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I am looking for an algorithm to compute the $n$ shortest lattice vectors in $\mathcal{R}^2$. The problem statement is as follows:

Given a lattice $L: \{ m \vec{u}+n\vec{v} \} \in \mathcal{R}^2$, a norm $\left\lVert\cdot\right\rVert$, and an integer $N>0$, compute a set of $N$ shortest lattice vectors $S$ such that if $\vec{x}\in S$, then for all $\vec{y} \notin S$, $\left\lVert\vec{y}\right\rVert \ge \left\lVert\vec{x}\right\rVert$. One may assume that $\vec{u}$ and $\vec{v}$ are reduced basis vectors returned from Gauss' algorithm.

Ideally, the algorithm can take an existing $S$ and expand it by adding in the next "ring" of vectors with the next greatest norm. I have a rough idea of how to go about doing this for the Euclidean norm; you can move along the perimeter of the already-found vectors and add in new vectors of minimal norm, but I am wondering if it is possible to generalize this to any norm. Even generalizing to $L_1$ or $L_\infty$ norms would be good.

Edit: Description of my algorithm for the $L_2$ norm.

The algorithm seeks to find the next ring of points with the next largest norm (radius from the origin) given an existing ring. We accomplish this by scanning along the "perimeter" of the existing ring, in only one of the dimensions since the other length in the other dimension is roughly known based on the equation of a circle.

  1. Assume you are given the reduced lattice basis vectors $\vec{u}$ and $\vec{v}$, integer coefficients $(a,b)$ such that $a \vec{u} + b\vec{v}$ is one of the points on the existing ring of radius $r$.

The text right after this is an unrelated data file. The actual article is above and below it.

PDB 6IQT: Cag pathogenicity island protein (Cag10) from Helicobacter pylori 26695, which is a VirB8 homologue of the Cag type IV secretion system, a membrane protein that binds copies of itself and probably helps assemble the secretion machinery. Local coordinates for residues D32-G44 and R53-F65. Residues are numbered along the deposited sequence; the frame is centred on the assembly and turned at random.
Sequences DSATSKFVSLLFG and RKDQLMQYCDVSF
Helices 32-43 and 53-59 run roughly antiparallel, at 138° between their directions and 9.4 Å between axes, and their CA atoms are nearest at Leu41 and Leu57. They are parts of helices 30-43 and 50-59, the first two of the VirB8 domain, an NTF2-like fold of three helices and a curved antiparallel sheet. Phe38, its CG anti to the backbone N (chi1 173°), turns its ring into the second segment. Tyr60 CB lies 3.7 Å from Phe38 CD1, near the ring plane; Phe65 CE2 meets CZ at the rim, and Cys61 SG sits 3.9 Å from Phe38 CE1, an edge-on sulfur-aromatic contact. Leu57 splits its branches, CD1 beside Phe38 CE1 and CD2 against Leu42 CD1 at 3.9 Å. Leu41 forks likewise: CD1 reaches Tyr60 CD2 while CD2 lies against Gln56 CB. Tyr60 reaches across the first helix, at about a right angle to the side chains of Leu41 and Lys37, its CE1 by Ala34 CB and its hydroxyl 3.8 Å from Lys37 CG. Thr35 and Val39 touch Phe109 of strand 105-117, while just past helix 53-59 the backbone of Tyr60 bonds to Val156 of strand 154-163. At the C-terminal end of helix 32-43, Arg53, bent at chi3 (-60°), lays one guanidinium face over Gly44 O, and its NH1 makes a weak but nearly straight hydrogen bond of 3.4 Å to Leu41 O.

2. Determine the maximum extent we need to scan in the $\vec{u}$ direction: Compute $m>0$ such that $\left\lVert m\vec{u}+n\vec{v} \right\rVert = r$ has no solution for any $n$. This is a simple quadratic equation. Round $m$ away from zero by one to be safe. The amount of time it will take to complete the scan is proportional to $m$.
  3. Initialize $r_b = \infty$, the radius of the best next candidate ring. Initialize the set $S$ of next ring points to empty.
  4. For each $i$ in $-m \le i \le m$, determine $j$ so that $r_c = \left\lVert i\vec{u}+j\vec{v} \right\rVert > r$. If $r_c \lt r_b$, then we found an even smaller ring: set $r_b = r_c$ and set $S = \{i,j\}$. Otherwise if $r_c = r_b$ we found another point on the ring and add $\{i,j\}$ to $S$. Otherwise, if $r_c \gt r_b$, do nothing.

A little thought should convince you that this works. This only works for the $L_2$ norm since it explicitly makes use of the shape of the equi-norm contours. For a general norm, the shape is not known ahead of time.

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How do you do it for the Euclidean norm? I can imagine that for arbitrary $\vec{u}$ and $\vec{v}$, the shortest lattice vector can have very large $m$ and $n$. (P.S. You need to escape your curly braces with a backslash, maybe two, to have them show up.) –  Rahul Nov 11 '10 at 1:48
    
@Rahul: See method GetNextPointRing in this file I wrote. That implementation has a number of issues, but the idea is right. –  Victor Liu Nov 11 '10 at 5:40
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I hope you agree that understanding someone else's C++ code to answer their mathematics question is a bit of a tall order! Can you edit your question to add the basic idea of your algorithm? –  Rahul Nov 11 '10 at 6:03
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Ah, I think I understand your algorithm. Well, a simple approach that would work would be to bound your $L_p$ norm conservatively by the $L_2$ norm when you choose $m$, then in step 4 use the correct $L_p$ norm to compute $r_c$. This way, you'll do at most twice the work in the scan (because $\frac{1}{\sqrt{2}}\lVert x \rVert_2 \le \lVert x \rVert_p \le \sqrt{2}\lVert x \rVert_2$ for all $p \in [1,\infty)$), but you won't miss anything. –  Rahul Nov 11 '10 at 6:54
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